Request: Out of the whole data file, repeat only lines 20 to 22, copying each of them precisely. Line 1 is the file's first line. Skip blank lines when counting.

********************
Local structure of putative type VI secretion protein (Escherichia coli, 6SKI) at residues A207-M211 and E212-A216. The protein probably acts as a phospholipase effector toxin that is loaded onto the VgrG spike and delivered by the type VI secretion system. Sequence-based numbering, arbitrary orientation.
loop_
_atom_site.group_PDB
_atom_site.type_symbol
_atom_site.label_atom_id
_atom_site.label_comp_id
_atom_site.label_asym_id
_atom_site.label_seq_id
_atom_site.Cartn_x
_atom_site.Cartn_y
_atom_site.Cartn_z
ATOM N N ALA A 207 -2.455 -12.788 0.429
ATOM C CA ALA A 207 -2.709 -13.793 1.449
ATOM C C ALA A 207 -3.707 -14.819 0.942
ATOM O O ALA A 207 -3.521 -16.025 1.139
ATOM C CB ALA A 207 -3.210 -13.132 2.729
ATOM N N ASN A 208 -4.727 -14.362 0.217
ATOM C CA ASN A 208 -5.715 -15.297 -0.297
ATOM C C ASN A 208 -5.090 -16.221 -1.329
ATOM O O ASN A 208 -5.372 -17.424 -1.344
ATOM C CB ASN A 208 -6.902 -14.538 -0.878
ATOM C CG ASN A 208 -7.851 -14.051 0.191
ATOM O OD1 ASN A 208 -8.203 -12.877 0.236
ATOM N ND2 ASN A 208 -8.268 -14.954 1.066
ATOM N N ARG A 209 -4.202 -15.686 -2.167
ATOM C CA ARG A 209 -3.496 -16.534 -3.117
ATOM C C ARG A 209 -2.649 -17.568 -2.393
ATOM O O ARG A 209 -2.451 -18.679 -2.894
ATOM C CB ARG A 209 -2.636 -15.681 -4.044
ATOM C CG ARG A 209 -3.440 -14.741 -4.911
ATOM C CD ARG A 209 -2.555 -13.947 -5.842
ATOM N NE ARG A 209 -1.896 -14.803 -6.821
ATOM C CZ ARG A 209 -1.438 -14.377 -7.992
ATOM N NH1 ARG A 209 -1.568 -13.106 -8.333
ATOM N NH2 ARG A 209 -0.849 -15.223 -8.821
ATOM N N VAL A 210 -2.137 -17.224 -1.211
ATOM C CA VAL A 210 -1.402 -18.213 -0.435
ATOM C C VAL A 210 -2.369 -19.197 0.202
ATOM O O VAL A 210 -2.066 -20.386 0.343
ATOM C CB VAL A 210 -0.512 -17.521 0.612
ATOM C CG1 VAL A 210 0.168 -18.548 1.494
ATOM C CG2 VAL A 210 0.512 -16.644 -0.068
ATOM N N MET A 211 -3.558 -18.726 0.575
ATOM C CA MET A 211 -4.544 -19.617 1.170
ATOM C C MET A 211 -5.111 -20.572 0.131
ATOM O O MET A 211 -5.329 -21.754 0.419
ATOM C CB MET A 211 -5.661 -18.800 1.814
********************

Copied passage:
ATOM O O ASN A 208 -5.372 -17.424 -1.344
ATOM C CB ASN A 208 -6.902 -14.538 -0.878
ATOM C CG ASN A 208 -7.851 -14.051 0.191